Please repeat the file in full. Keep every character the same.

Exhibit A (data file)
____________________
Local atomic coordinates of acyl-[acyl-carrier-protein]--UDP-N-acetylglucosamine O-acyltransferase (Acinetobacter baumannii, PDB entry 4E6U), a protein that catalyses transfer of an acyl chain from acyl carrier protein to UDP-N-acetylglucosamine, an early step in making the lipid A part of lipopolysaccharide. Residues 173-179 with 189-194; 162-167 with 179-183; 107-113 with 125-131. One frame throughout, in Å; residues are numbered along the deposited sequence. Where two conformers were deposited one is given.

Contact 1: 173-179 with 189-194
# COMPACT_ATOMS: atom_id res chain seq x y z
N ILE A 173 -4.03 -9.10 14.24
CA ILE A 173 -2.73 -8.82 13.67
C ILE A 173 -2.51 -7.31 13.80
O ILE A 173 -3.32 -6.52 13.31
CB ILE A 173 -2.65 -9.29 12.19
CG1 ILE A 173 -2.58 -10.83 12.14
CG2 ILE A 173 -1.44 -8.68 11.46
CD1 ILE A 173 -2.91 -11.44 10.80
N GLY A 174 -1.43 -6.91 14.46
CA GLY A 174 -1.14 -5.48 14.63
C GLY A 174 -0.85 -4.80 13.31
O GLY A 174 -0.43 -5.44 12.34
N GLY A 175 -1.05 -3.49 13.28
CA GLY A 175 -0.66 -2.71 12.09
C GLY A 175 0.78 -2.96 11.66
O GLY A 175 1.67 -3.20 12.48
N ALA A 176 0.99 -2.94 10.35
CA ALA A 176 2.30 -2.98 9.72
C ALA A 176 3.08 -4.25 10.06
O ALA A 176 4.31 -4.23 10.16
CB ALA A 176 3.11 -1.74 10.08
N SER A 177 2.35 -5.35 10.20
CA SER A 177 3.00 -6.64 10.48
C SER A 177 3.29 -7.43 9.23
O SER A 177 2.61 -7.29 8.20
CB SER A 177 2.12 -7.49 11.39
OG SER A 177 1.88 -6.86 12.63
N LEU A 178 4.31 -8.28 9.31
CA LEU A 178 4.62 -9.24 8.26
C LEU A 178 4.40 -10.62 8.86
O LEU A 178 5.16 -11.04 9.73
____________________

Local atomic coordinates of acyl-[acyl-carrier-protein]--UDP-N-acetylglucosamine O-acyltransferase (Acinetobacter baumannii, PDB entry 4E6U), a protein that catalyses transfer of an acyl chain from acyl carrier protein to UDP-N-acetylglucosamine, an early step in making the lipid A part of lipopolysaccharide. Residues 173-179 with 189-194; 162-167 with 179-183; 107-113 with 125-131. One frame throughout, in Å; residues are numbered along the deposited sequence. Where two conformers were deposited one is given.

Contact 1: 173-179 with 189-194
# COMPACT_ATOMS: atom_id res chain seq x y z
N ILE A 173 -4.03 -9.10 14.24
CA ILE A 173 -2.73 -8.82 13.67
C ILE A 173 -2.51 -7.31 13.80
O ILE A 173 -3.32 -6.52 13.31
CB ILE A 173 -2.65 -9.29 12.19
CG1 ILE A 173 -2.58 -10.83 12.14
CG2 ILE A 173 -1.44 -8.68 11.46
CD1 ILE A 173 -2.91 -11.44 10.80
N GLY A 174 -1.43 -6.91 14.46
CA GLY A 174 -1.14 -5.48 14.63
C GLY A 174 -0.85 -4.80 13.31
O GLY A 174 -0.43 -5.44 12.34
N GLY A 175 -1.05 -3.49 13.28
CA GLY A 175 -0.66 -2.71 12.09
C GLY A 175 0.78 -2.96 11.66
O GLY A 175 1.67 -3.20 12.48
N ALA A 176 0.99 -2.94 10.35
CA ALA A 176 2.30 -2.98 9.72
C ALA A 176 3.08 -4.25 10.06
O ALA A 176 4.31 -4.23 10.16
CB ALA A 176 3.11 -1.74 10.08
N SER A 177 2.35 -5.35 10.20
CA SER A 177 3.00 -6.64 10.48
C SER A 177 3.29 -7.43 9.23
O SER A 177 2.61 -7.29 8.20
CB SER A 177 2.12 -7.49 11.39
OG SER A 177 1.88 -6.86 12.63
N LEU A 178 4.31 -8.28 9.31
CA LEU A 178 4.62 -9.24 8.26
C LEU A 178 4.40 -10.62 8.86
O LEU A 178 5.16 -11.04 9.73